This is a tale of two trees; one I planted and the other a much older tree I didn’t have a hand in growing, that I see when I look out my kitchen window
Robert Guyton plays the long game of planting trees
Both are bird trees, serving as favourite perches and nest sites for their own communities of birds. The first tree – a native lacebark, houhere, I planted in my neighbour’s sheep paddock – has been chosen by a large flock of sparrows as their night-time roost. Why they chose that particular tree, I don’t know. There are dozens of similar trees across the road in my forest garden, but they prefer to cluster noisily, every evening, in the lacebark.
It’s right beside State Highway 99 and must be a much noisier place to try to sleep in than my quiet garden, but that’s where they’ve chosen to overnight.
It was on one calm evening when I was walking past the tree that I became aware of their presence. The noise they made was significant, twittering and flapping about as if in a fluster, but probably just settling in their places for a sleep. I was surprised by the commotion as I didn’t know sparrows clustered in this way.
I’ve seen starlings swooping into the big street trees in Dunedin, along with the most striking evidence of their occupation, splatterings of guano all over the footpath beneath the trees, but no such sign had caught my eye in my neighbour‘s field.
I stood and listened for a long time, enjoying the hubbub and thinking how lucky the neighbourhood was to have been selected for the purpose. Perhaps our cats are especially sympathetic or too old to threaten the flock, or maybe the view is special from up in those branches
(it is, in fact, gorgeous, taking in the glistening waters of the Jacob’s River estuary and the Takitimu Mountains in the far distance, but I don’t think birds appreciate such vistas).
I’m pleased that the reason they can occupy those branches is because I went to the trouble of planting the tree in the first place.
It was troublesome, in that I needed first to convince my dear neighbour Valerie, now in her twilight years, that a tree, in fact two (I planted a kowhai alongside the lacebark), was a good idea and wouldn’t interfere with the lives of her few sheep that grazed the grass there. I managed that by promising to care for the trees as they grew, and they did, admirably.
Now, some 15 years down the track, both trees serve as shade for the sheep as they languish in the Southern heat on cloudless summer days, so that’s an unexpected a bonus.
The second tree was planted long before I moved into the neighbourhood.
It stands three times as tall as my double-storey house. It’s a macrocarpa of the sort and age that were planted by farmers across the country to provide shelter from the wind for livestock.
Like many other macrocarpa of that vintage, this one is manky, having escaped the pruner’s blade for decades now, but still been subject to hackings by various owners fearful of being felled themselves by falling limbs.
This tallest of the several macrocarpa that I watch from my window is where the white-fronted herons from around here nest. It’s tall and inaccessible enough for them to feel at ease there and they use it every year to hold their nests and the eggs therein, and as a platform to launch from as parent birds leave in search of food from the estuary, or as fledgelings, setting off to explore the world as soon as their feather cover allows it.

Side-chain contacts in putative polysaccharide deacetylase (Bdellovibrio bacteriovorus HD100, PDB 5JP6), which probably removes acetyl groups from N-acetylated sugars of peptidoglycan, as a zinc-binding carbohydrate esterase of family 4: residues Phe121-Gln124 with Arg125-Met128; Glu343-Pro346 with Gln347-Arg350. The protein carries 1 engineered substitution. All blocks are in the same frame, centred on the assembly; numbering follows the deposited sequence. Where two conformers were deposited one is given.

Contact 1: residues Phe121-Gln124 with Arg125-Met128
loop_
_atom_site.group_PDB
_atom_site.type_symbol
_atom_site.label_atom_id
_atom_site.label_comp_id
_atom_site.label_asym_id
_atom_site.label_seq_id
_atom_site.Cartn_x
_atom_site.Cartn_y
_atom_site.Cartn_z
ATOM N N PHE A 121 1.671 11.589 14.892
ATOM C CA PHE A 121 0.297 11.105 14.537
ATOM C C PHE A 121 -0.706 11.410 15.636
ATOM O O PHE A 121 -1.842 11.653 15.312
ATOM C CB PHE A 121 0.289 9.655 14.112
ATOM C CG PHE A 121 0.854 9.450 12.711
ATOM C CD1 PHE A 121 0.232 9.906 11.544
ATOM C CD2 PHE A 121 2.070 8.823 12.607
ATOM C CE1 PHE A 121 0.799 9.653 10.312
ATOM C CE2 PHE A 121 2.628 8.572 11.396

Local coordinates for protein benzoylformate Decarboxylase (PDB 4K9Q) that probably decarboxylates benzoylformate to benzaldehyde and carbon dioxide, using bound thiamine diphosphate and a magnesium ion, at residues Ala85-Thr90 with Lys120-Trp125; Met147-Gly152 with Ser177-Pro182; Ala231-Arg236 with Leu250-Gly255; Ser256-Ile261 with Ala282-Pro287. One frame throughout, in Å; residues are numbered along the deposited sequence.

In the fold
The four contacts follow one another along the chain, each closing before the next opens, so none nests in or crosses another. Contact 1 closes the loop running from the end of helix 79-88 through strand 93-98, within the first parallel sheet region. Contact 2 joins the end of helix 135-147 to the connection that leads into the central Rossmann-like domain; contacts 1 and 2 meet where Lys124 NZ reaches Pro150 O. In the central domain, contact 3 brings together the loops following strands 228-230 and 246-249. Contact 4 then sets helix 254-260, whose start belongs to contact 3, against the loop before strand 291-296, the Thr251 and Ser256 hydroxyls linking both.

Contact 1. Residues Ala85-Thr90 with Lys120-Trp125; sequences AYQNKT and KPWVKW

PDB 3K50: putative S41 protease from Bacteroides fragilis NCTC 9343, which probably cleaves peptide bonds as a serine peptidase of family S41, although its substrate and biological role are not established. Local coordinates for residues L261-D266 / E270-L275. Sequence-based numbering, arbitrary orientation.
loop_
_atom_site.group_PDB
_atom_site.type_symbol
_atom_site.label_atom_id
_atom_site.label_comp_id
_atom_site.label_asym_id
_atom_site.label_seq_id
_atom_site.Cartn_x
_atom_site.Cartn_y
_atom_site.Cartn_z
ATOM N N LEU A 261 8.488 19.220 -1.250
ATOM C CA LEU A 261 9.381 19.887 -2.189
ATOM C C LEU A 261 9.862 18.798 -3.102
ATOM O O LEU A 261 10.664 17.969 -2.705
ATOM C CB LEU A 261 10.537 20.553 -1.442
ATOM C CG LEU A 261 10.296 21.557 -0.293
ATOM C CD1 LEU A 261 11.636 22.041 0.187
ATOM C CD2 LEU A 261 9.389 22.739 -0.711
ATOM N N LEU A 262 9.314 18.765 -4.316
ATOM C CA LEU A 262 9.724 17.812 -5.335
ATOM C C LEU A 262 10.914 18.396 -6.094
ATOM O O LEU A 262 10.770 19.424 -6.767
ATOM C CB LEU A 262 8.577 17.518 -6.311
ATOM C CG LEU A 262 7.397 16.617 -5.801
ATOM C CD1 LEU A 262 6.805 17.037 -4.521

The herons, all leg, beak and neck, sweep in majestically from wherever they spend their days. They circle once or twice while emitting their raucous, gravelly croaks, before landing, thin legs outstretched, gracefully and – to my mind – perilously, on the highest platform the tree has to offer.
I adore those birds and am grateful there are still tall trees like those in the neighbourhood. The fashion these days is to fell anything of the size those macrocarpa have attained. That’s a great shame from the point of view of herons which require such aerial landing and nesting sites.
I’m sure many other birds, owls in particular, love old macrocarpa too, and fade from the landscape as the old trees are taken down.
It’s usual in columns written for this magazine to include in the article hints and suggestions for things to do in and around the garden and this month, in light of my focus on trees and their importance to our feathered brethren, I recommend that you plant some, as many as you see fit, anywhere you can, because my experience has shown me and I hope you have been able to see also, that a tree can play a role and have value far greater than you might originally have intended.
My own efforts to get some trees in a bare paddock are now benefitting the birds. Likewise, the long-ago effort of whoever planted the now-huge macrocarpa is much appreciated by the herons of hereabouts.
There will be, now or in the future, bird families and flocks that, if they could and if they knew who you were, would thank you for your foresight and industriousness, carried out with them in mind.
It doesn’t matter to them, it seems, what you plant exactly, so use other criteria to guide your choices.
One important factor in selecting a type of tree to plant for the future is, will it last long enough to be useful?
By that, I don’t mean, is it a long-lived species; more, will someone object to it’s presence and chop it down, which seems to be the greatest threat nowadays to trees of any stature.
Plant with 30 years into the future in mind and do the best you can to predict what the situation then might be.
Plant trees that have no known “dislikers”. Your favourite tree might be the monkey puzzle, but there will be legions out there who will object to the spiky branches they shed, or the towering light-swallowing crowns they produce.
Think smart, strategise and plant like there’s no tomorrow! That’s my task of the week!
The macrocarpa provides both landing and nesting sites for wild birds.